Nest Labs quickly became a darling of both the sustainability and tech worlds for its sleek, Internet-connected thermostat and smoke detector designed to provide customers with energy savings and safety. But has the sheen finally worn off on the Palo-Alto based company, acquired by Google earlier this year?

Nest announced yesterday that it is halting sales of its Protect smoke and carbon monoxide detectors due potential safety concerns and will refund customers who want to return their current devices. Meanwhile, the company was hit with a class action lawsuit in late March, charging that Nest’s Learning Thermostat fails to accurately measure and control a home’s temperature.

Nest’s “smart” smoke detector allowed users to turn off their alarm with a wave of their hand – a useful feature when the smoke alarm sounds not from a fire, but because you burned toast or made a particularly smoky stir-fry. But during recent lab tests, Nest employees discovered that the Nest Wave feature could be unintentionally activated under a “unique combination of circumstances,” meaning the alarm wouldn’t be able to go off if there was an actual emergency, Nest CEO Tony Fadell wrote in a letter on the company’s website. While the company isn’t aware of any cases of this design flaw occurring in real life, it decided to disable the Wave feature on all Protect alarms currently in use – something Nest is able to do remotely because the devices are connected to a company account and wireless Internet.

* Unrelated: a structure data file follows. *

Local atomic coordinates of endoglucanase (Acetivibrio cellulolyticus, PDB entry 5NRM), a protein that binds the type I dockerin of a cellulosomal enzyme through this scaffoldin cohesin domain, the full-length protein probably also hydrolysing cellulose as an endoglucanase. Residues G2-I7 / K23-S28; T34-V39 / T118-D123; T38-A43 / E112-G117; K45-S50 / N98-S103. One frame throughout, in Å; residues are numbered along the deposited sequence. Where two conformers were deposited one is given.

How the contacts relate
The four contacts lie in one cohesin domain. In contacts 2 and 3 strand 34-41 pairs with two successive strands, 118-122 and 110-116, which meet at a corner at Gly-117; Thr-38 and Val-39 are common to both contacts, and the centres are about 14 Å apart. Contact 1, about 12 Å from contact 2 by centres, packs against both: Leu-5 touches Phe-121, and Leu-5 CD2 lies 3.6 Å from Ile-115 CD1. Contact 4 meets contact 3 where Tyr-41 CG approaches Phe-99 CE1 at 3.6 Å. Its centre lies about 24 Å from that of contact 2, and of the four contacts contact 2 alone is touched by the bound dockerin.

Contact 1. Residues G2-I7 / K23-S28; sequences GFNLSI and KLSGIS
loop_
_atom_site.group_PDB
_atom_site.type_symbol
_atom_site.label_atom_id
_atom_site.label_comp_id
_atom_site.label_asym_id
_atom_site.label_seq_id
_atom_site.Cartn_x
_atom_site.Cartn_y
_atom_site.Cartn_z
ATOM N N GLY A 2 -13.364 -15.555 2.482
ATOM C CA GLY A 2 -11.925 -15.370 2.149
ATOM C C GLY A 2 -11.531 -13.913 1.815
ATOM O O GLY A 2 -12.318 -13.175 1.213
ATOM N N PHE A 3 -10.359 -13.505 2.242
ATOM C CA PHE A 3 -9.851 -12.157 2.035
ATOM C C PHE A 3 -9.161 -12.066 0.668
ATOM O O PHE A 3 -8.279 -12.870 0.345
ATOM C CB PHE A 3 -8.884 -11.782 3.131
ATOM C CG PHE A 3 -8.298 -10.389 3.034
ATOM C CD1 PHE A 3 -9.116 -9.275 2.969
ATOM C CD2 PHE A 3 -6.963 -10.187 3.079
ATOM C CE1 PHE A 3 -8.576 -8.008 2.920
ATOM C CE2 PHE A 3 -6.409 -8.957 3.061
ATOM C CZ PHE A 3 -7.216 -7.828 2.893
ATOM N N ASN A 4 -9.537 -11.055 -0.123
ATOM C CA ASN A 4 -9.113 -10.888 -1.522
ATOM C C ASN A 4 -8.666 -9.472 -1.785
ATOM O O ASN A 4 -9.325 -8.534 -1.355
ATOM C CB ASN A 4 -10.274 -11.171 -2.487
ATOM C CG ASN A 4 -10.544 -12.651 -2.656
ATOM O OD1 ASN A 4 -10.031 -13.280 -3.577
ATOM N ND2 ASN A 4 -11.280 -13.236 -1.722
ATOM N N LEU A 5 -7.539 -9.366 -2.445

Because all Protect systems have the Nest Wave feature, the company decided to stop selling its smoke alarm until it resolves the issue, Fadell said in his letter. Fadell expects it will take at least two or three months before the company has fixed the Wave feature to operate as intended, carried out extensive testing, and obtained approval from safety agencies in the U.S., Canada and the United Kingdom. At that point, Nest will turn the Wave feature back on for its current Protect customers and resume sales of the device. In the mean time, the company’s website will provide updates on its progress, Fadell wrote.

Though the Protect alarm will continue to monitor a home’s smoke and carbon monoxide levels without the Wave feature, customers who want to return their system – which retails for approximately $130 – will receive a full refund, Fadell wrote.

“We’re enormously sorry for the inconvenience caused by this issue,” Fadell wrote. Read more… http://www.triplepundit.com/2014/04/nest-freezes-sales-smoke-alarm-sued-thermostats-energy-savings-claims/